John F Kennedy Airport has begun new screenings for West African passengers flying into New York from countries being ravaged by the Ebola virus.As many as 150 travelers per day who arrive from Liberia, Sierra Leone or Guinea will now be stopped and checked with contactless thermometers in the hope of keeping the disease out of the United States.Anybody who has a fever will be interviewed to see whether they have had contact with an Ebola sufferer, and from there can be quarantined if necessary.Scroll down for video
Liberia was established by citizens of the United States as a colony for former African American slaves and their free black descendants. It is one of only two sovereign states in the world that were started by citizens of a political power as a colony for former slaves of the same political power: Sierra Leone was begun as a colony for resettlement of Black Loyalists and poor blacks from England for the same purpose by Britain. – Wikipedia, http://en.wikipedia.org/wiki/History_of_Liberia
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Ebola dead are carted away to cremation without burial rites and rituals. Their families cast aside as refuge. All of the victims are not Ebola deaths, however. Under legitimate fear and the subsequent necessary forced cremation policy, all dead are now being carried away while their families look on in horror. The photo below tells some of this story. The associated article and photos tell the rest. Sacred social rituals are easily disposed of among the most poor of any community.
A woman throws a handful of soil towards the body of her sister as Ebola burial team members take her Mekie Nagbe, 28, for cremation on October 10, 2014 in Monrovia, Liberia. Nagbe, a market vendor, collapsed and died outside her home earlier in the morning while leaving to walk to a treatment center, according to her relatives. The burial of loved ones is important in Liberian culture, making the removal of infected bodies for cremation all the more traumatic for surviving family members. John Moore/Getty Images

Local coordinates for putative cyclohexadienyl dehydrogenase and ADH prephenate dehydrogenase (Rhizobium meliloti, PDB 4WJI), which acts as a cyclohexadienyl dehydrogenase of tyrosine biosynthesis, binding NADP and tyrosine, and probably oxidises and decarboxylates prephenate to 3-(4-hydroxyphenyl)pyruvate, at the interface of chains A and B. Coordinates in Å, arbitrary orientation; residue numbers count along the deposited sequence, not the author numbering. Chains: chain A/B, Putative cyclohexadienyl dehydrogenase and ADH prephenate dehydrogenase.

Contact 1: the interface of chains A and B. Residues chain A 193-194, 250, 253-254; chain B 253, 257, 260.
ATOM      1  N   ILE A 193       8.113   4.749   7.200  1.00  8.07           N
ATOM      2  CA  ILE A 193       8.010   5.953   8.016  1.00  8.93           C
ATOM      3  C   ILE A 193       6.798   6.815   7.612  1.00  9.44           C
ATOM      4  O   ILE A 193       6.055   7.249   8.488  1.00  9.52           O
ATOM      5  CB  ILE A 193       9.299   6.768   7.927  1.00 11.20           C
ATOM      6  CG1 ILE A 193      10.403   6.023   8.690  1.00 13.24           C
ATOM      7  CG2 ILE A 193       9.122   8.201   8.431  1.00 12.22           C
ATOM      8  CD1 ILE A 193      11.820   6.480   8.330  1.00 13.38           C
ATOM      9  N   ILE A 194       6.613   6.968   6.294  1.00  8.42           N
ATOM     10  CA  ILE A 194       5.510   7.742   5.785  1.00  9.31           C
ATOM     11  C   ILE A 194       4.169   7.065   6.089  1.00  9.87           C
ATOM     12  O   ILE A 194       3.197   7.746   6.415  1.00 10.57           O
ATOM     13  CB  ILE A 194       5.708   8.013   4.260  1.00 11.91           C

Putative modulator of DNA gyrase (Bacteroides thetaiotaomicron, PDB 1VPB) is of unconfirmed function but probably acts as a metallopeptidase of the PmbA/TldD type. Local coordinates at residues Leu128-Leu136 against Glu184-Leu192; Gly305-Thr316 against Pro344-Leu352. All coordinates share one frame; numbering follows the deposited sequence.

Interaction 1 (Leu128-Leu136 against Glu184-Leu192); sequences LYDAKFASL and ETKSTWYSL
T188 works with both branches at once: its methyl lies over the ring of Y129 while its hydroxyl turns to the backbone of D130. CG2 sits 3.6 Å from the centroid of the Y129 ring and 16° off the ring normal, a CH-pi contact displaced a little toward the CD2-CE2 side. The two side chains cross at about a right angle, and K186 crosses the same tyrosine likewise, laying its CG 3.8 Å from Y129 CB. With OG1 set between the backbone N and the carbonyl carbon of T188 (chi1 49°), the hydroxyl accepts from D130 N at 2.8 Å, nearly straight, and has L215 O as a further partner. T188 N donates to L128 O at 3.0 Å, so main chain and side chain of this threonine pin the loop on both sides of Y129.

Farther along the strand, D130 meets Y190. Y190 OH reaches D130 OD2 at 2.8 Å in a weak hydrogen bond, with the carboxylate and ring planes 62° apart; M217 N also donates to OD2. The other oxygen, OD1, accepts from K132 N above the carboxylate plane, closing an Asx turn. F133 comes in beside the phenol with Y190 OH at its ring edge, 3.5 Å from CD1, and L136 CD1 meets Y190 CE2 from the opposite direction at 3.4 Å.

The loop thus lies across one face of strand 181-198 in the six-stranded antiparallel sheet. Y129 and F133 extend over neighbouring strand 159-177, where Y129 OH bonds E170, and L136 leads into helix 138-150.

Talking about her feelings when she was infected, she said she felt there was no mercy in the hospital. Kamara was admitted to a ward packed with Ebola patients, where only a few people were available to help with treatment.”People died on a daily basis when I was in the ward. For days, we weren’t served food; there was no mercy. I just thank God I survived,” Kamara said.
Timbuktu is a city in Mali, in West Africa, that was founded 1,800 years ago. During Europe’s Middle Ages, it was home to a rich writing tradition that saw the creation of millions of manuscripts, hundreds of thousands of which survive to present day.
- A Timbuktu Test For Europe – Bloomberg (bloomberg.com)
- Timbuktu’s history has been taken hostage (thetimes.co.uk)
- Timbuktu (notestoponder.wordpress.com)
- Timbuktu: History of Fabled Center of Learning (livescience.com)
- The men who would save Mali’s manuscripts (csmonitor.com)
- Timbuktu mausoleums ‘destroyed’ (bbc.co.uk)
- Dozens of militants seen in Mali city of Timbuktu (miamiherald.com)
- Mali fighters destroy more Timbuktu tombs (aljazeera.com)
- A Closer Look at West African Nation of Mali (abcnews.go.com)